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Current time:0:00Total duration:10:50

Video transcript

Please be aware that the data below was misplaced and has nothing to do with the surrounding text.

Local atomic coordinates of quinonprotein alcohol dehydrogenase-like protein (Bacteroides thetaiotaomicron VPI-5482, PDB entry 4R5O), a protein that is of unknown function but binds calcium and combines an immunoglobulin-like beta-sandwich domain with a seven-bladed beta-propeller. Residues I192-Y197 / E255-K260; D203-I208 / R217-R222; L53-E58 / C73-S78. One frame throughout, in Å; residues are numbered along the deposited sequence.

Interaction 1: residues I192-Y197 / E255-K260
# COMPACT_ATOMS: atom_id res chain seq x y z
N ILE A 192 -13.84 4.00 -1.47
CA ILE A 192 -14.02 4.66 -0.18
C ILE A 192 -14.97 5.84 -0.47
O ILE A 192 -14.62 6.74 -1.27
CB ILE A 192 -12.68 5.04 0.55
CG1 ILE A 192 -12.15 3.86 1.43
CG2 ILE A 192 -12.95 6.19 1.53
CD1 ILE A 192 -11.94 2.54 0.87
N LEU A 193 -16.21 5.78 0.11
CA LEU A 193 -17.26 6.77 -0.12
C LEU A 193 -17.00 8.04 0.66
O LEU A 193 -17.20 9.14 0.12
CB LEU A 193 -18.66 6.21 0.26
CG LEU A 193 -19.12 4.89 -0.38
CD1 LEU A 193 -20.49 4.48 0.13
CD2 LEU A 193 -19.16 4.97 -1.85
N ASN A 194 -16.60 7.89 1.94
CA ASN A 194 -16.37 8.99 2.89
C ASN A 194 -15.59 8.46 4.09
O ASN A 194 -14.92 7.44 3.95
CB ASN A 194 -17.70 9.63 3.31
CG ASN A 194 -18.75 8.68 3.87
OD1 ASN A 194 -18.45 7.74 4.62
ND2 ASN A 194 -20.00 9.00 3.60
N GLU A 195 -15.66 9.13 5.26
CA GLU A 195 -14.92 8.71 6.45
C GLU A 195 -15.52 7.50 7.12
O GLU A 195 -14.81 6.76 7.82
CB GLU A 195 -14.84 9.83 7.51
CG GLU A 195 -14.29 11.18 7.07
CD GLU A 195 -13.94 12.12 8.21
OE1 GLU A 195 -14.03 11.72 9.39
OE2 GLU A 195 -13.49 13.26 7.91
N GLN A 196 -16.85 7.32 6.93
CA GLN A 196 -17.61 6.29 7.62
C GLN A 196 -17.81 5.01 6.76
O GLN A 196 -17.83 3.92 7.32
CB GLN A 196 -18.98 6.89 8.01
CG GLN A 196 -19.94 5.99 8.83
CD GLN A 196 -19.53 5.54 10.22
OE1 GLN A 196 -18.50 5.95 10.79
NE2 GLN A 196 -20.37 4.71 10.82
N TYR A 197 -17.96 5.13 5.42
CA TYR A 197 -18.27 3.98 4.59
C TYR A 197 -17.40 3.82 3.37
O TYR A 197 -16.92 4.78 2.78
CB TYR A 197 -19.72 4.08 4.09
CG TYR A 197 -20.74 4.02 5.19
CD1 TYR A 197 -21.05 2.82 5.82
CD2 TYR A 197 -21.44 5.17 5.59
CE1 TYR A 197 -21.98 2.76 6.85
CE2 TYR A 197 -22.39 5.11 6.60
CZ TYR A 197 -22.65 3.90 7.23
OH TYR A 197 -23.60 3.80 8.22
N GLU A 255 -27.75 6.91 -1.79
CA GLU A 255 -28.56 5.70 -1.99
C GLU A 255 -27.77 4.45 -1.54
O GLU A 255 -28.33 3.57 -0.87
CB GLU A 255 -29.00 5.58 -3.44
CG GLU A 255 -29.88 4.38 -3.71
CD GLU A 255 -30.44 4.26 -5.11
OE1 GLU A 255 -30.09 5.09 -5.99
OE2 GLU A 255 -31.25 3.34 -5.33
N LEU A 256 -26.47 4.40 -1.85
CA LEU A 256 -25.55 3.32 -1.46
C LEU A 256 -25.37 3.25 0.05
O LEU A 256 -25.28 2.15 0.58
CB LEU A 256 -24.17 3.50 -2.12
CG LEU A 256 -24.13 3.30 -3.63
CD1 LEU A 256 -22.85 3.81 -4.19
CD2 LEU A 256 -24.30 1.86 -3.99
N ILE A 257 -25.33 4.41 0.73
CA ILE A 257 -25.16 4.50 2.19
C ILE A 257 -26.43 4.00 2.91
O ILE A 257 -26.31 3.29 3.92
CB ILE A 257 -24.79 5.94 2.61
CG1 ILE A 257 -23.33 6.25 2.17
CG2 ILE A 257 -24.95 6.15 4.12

where we left off in the last video we were just kind of staring amazed at this Earth's view of the Milky Way galaxy just making sure we understood how enormous and how many stars we were looking at and even this even if each of these dots were a star this is a huge amount of stars but a lot of these dots are thousands of stars our thousand stars so this you know our mind was already blown but what we're going to see in this video is that in some ways this is kind of just the beginning and and to something we I'm going to stop doing these these particles of sand and the football field analogy because it's at some point the particles of sand becomes so vast that our our minds can't even grasp it to begin with but let's just start with our Milky Way and we saw in the last video the Milky Way right here we're sitting here about 25,000 light-years from the center it's roughly a hundred thousand light-years in diameter and then let's put it in perspective of its local neighborhood so let's look at the local group and when we talk about local group we're talking about the Local Group of galaxies of galaxies so this right here is the Milky Way's local group that's us right there sitting right over here about 25,000 light-years from the center of the Milky Way you have some of these small and I use the word I use small and quotation marks because these are all so vast entities also unimaginable entities but we have these satellite galaxies around under the gravitational influence some of them of the Milky Way but the nearest large galaxy to us is in dromeda right over here and this distance right over here and now we're going to start talking them in the millions of light-years so this distance right here is 2.5 million 2.5 million light-years it just as a bit of a reference if that's any reference at all 1 light year is roughly is roughly the radius of the Oort cloud and the Oort cloud was or another way to think about it the Oort cloud or one radius of the Oort cloud is about 50 or 60,000 atomic and not atomic astronomical units and that's the distance from the Sun to the earth so you could view this as 2.5 million times 60,000 or so times the distance from the Sun to the earth so this is an unbelievably large distance we're talking about here and that's to get to the next big galaxy over here but even these things are huge things with many I mean just unfathomably many stars but Andromeda in particular you know we said that the Milky Way has 200 to 400 billion stars and dromeda people believe has on the order of 1 trillion 1 trillion stars so even even even I have you know these just start to become numbers it's hard to grasp but we're not going to stop here so in this over here this this whole diagram right here it's about 4 light years across if you go from point to point if you go from one side to the other side this is about not not for light you're sorry this is 4 million light years 4 million 4 million light years 4 light years is just the distance from from us to alpha to the Alpha Centauri so that you know that was nothing that would only take a that would only take a voyage or 180 thousand years to get this is 4 million light years so 4 million times the distance to the nearest star but let's do but even this even this is I mean I'm starting to stumble on my words because there's really no words describe it even this is small on a on an intergalactic scale because when you zoom out more you can see our local group our local group is right over here is right over here and this right over here is the Virgo supercluster and each dot here is at least one galaxy but it might be more than one galaxy and this and more than one galaxies and the diameter here the diameter here is 150 million 150 million 150 million light years light-years so what we saw in the local group in the last diagram the the distance from the Milky Way to n dromeda which was two and a half million light-years which would be just a little dot just like that that would be the distance between the Milky Way and Andromeda and we're looking at the Virgo supercluster that that is 150 million light years but we're not done yet we can zoom out even more we can zoom out even more and over here so you had your Virgo supercluster 150 million light years was that last diagram this diagram right over here I want to keep both of them on the screen if I can this diagram right here 150 million light years across that would fit right about right about here on this diagram so this is all of the super clusters that are near us and once again near has to be used very very very loosely here this distance is about 150 this is about 150 million light years a billion light years a billion light years is two three four five a billion light years is about from here to there so we're starting to talk on fairly massive I guess we've always been talking on a massive scale but now it's you need even more massive scale but we're still not done because this whole diagram now these are you know these dots that you're seeing now I want to make it very clear these aren't stars these aren't even clusters of stars deceive you aren't even clusters of millions or even billions of stars each of these dots are clusters of galaxies each of those galaxies having hundreds of billions to trillions of stars so that we're just on an unbelievably massive scale at this point but we're still not done we're still not done this is roughly about a billion light-years across but right here is actually the best estimate of the visible universe and in future videos we're going to talk a lot more about what the visible universe means so if you were to zoom out enough this entire diagram right here about a billion light years would fit right over would fit right would fit just like that so we're talking about a super a super small a super small amount of of this part right here and this is just the visible universe I want to make it clear this is not the entire universe and we say it's the visible universe because think about what's happening when we think about a point out here and we're observing it and that's let's say 13 billion light years away let's say that point 13 billion we're going to talk more about in future videos 13 billion 13 billion light-years light-years and I feel almost it's almost a sacrilege to be riding on this because this complexity that we're seeing here is just mind-boggling but this 13 billion light year away object what we're observing where the light is just getting to us this light left some point 13 billion light years ago so we're actually doing is observing that object close to the beginning of the actual universe and the reason why it's the visible universe is there might have been something a little bit further out maybe it's light hasn't reached us yet or maybe the universe itself will talk more about this it's expanding so fast that the light will never ever reach us so there's it's actually a huge question mark it's actually a huge question mark on how big the actual universe is and then some people might say well does it even matter because this by itself is a huge is a huge distance and I want to make it clear you might say okay if this if this light over here this is coming from thirteen billion light-years away or if this is thirteen billion light-years away then you could say hey so everything that we can observe or that we can even observe the past of it the radius is about 26 billion light years but even there we have to be careful because remember the universe is expanding when this light was emitted and I'll do a whole video on this because the geometry of it is kind of hard to visualize when this light was emitted where we are in the Virgo supercluster inside of the Milky Way galaxy where we are was much closer to that point it was on the order of it was on the order of and I want to make sure I get this right 36 million light years so we were we were super close by you know I guess astronomical scales we were super close only 36 million light years to this object when that light was released but that light was coming towards and the whole time the universe expanding so we were also moving away from it if you just think about the all of the spaces everything is expanding away from each other and only 13 billion years later did it finally catch up with us but the whole time that that was happening this object has also been moving this object has also been moving away from us and so our best estimate of where this object is now base on how space is expanding is on the order of 40 or 45 billion light-years away we're just observing where that light was emitted 13 billion years ago and I want to be very clear what we are observing this light is coming from something very very very primitive that object that object that or that that area of space that were that light was emitted from has now condensed and into into way more I guess mature astronomical structures if you take it from the other point of view people sitting we're in this point of space now and they've now moved 46 billion light years out when they observe our region of space they're not going to see us they're not going to see earth as it is now they're going to see the the region of space where earth is in a super primitive stage shortly after the Big Bang when I use words like shortly I use that also loosely we're still talking about hundreds of thousands or even millions of years so we'll talk more about that in a future video but but the whole point of this video is you know I almost it's beyond my numbing you know I would say the last video about the Milky Way that alone was mind-numbing but now we're in a reality where just the Milky Way becomes something that almost unbelievably insignificant when you think about this picture right here and the really mind-numbing thing is if someone told me that this is the entire universe this this by itself would would would certainly put things in perspective but it's unknown what's beyond it there are some estimates that this might be only be 1 times 10 to the 23rd of the entire universe and we could even we'll talk there it might even be reality that the entire universe is smaller than this and that's an interesting thing to think about but I'll leave you there because I think no matter how you think about it's just it's just uh I don't know actually before doing this video I stared at some of these photos for like half an hour this is my least productive day just because it's just so inspiring to think about what these dots and dots of the dots really are